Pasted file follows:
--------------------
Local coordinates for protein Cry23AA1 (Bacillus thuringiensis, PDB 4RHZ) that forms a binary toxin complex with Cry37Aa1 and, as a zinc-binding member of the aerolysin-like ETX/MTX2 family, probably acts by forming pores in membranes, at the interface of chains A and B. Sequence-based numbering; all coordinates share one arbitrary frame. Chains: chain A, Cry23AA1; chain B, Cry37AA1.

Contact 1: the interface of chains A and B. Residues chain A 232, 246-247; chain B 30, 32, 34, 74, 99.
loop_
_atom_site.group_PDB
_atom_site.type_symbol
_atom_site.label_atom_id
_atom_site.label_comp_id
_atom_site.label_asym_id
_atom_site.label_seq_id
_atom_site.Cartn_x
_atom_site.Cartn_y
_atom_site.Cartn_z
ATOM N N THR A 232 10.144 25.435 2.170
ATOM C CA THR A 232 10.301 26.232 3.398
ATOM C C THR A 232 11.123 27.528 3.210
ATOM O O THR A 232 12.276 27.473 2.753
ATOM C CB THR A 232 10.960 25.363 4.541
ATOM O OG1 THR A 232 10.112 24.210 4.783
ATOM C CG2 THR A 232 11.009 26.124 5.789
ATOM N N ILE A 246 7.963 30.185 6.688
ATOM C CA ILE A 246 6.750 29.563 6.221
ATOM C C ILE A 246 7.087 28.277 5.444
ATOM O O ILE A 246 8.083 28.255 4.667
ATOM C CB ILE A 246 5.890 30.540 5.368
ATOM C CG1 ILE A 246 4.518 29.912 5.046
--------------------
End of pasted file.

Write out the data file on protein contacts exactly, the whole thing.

Local coordinates for protein Cry23AA1 (Bacillus thuringiensis, PDB 4RHZ) that forms a binary toxin complex with Cry37Aa1 and, as a zinc-binding member of the aerolysin-like ETX/MTX2 family, probably acts by forming pores in membranes, at the interface of chains A and B. Sequence-based numbering; all coordinates share one arbitrary frame. Chains: chain A, Cry23AA1; chain B, Cry37AA1.

Contact 1: the interface of chains A and B. Residues chain A 232, 246-247; chain B 30, 32, 34, 74, 99.
loop_
_atom_site.group_PDB
_atom_site.type_symbol
_atom_site.label_atom_id
_atom_site.label_comp_id
_atom_site.label_asym_id
_atom_site.label_seq_id
_atom_site.Cartn_x
_atom_site.Cartn_y
_atom_site.Cartn_z
ATOM N N THR A 232 10.144 25.435 2.170
ATOM C CA THR A 232 10.301 26.232 3.398
ATOM C C THR A 232 11.123 27.528 3.210
ATOM O O THR A 232 12.276 27.473 2.753
ATOM C CB THR A 232 10.960 25.363 4.541
ATOM O OG1 THR A 232 10.112 24.210 4.783
ATOM C CG2 THR A 232 11.009 26.124 5.789
ATOM N N ILE A 246 7.963 30.185 6.688
ATOM C CA ILE A 246 6.750 29.563 6.221
ATOM C C ILE A 246 7.087 28.277 5.444
ATOM O O ILE A 246 8.083 28.255 4.667
ATOM C CB ILE A 246 5.890 30.540 5.368
ATOM C CG1 ILE A 246 4.518 29.912 5.046